Decision deferred

The City of Cockburn says large shade trees will partially screen the tower from view.
The City of Cockburn says large shade trees will partially screen the tower from view.

Telstra had plans to build a 30-metre monopole, an equipment cabin, ancillary access and safety equipment behind business on Barrington Street and homes on Plover Drive.

However, council deferred the decision until the New Year to investigate other possible sites for the facility. The likelihood of finding another suitable site seems low, with Telstra saying it had already researched different locations.

In a report to the City, Telstra said the infrastructure would be used to improve wireless broadband access. It also said there were no other opportunities to co-locate the infrastructure or use existing buildings if it was to fulfil its coverage objective.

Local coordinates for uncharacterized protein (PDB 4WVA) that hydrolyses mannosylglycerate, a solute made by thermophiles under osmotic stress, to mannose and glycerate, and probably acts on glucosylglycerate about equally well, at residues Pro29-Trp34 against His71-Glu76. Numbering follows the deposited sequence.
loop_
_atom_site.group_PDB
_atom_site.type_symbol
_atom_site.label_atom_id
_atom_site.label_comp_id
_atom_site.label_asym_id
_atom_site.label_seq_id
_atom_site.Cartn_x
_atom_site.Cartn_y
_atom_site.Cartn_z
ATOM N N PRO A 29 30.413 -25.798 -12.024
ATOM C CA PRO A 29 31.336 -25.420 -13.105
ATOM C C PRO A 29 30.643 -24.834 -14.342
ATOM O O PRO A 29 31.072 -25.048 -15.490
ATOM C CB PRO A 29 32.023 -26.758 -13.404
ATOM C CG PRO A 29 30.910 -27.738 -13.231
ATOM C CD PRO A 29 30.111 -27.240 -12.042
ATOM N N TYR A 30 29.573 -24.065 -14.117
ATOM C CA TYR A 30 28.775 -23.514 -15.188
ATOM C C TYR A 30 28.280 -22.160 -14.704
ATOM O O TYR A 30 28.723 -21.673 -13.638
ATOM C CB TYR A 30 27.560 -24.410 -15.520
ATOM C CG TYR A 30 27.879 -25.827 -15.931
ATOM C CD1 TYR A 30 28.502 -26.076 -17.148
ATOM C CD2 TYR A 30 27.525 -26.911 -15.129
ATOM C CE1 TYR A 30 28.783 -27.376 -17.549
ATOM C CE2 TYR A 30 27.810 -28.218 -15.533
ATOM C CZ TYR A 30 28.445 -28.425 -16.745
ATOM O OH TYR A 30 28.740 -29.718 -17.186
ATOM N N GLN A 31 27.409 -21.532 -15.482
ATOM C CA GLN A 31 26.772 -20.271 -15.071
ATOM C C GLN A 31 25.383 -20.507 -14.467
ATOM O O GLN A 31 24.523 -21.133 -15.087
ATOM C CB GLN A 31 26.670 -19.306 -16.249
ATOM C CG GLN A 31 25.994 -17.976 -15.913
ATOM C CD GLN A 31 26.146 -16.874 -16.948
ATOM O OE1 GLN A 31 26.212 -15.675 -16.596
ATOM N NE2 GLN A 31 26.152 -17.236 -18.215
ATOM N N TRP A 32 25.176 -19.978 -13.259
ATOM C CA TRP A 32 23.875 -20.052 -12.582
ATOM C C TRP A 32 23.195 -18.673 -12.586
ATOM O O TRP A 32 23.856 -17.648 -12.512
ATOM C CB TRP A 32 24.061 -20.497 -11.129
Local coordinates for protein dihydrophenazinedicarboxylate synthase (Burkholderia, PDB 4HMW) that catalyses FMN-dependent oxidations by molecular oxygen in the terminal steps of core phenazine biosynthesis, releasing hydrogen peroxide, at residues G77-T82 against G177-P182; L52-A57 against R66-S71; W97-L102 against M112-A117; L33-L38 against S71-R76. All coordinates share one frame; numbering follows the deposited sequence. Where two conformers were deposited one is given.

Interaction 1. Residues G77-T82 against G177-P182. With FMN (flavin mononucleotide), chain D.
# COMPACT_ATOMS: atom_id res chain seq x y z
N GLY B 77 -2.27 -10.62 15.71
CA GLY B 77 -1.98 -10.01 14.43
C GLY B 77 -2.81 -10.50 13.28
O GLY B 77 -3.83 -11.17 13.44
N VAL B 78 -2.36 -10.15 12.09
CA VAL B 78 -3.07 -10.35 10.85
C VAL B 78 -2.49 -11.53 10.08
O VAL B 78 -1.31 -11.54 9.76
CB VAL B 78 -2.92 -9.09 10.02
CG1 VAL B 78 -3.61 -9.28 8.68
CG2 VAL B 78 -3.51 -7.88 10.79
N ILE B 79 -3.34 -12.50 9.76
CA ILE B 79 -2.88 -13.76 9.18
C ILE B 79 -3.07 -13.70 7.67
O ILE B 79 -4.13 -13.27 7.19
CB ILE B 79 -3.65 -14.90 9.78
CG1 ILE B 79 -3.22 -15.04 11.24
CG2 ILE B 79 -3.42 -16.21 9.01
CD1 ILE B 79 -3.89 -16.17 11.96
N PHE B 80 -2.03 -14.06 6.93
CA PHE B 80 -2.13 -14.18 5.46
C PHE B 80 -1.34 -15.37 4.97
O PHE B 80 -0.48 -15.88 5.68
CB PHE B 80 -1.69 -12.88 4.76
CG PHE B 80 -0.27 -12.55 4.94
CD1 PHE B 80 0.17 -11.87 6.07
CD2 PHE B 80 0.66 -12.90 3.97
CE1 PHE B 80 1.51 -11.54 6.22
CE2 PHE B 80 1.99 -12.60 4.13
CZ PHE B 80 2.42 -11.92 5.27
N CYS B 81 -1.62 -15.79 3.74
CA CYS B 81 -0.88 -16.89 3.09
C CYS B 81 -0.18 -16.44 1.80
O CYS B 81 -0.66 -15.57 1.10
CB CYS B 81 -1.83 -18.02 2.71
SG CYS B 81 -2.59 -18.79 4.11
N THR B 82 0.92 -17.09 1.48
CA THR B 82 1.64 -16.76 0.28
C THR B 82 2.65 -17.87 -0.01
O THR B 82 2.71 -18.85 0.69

Landowners within a 200-metre radius of the proposed site were consulted, with 13 submissions received. Only one, from the Department of Housing, indicated no objection. The other 12 submissions all cited health reasons for their objection.

A report by Telstra into the tower’s radio frequency electromagnetic emissions estimated it would operate at 0.85 per cent of the Australian Radiation Protection and Nuclear Safety Agency’s limit.

‘I still object,’ Global Automatics employee Shirley Howard said.

‘It’s the long-term effects that they have to prove exist or don’t exist before I’ll really consider it.’

Coogee Freight Services manager Paul Yakas said he wouldn’t mind the facility being there as long as it operated within the set limits.

‘The phone service is a bit hopeless at the moment so we’re happy for anything that could fix it, while also maintaining safe emission levels,’ he said.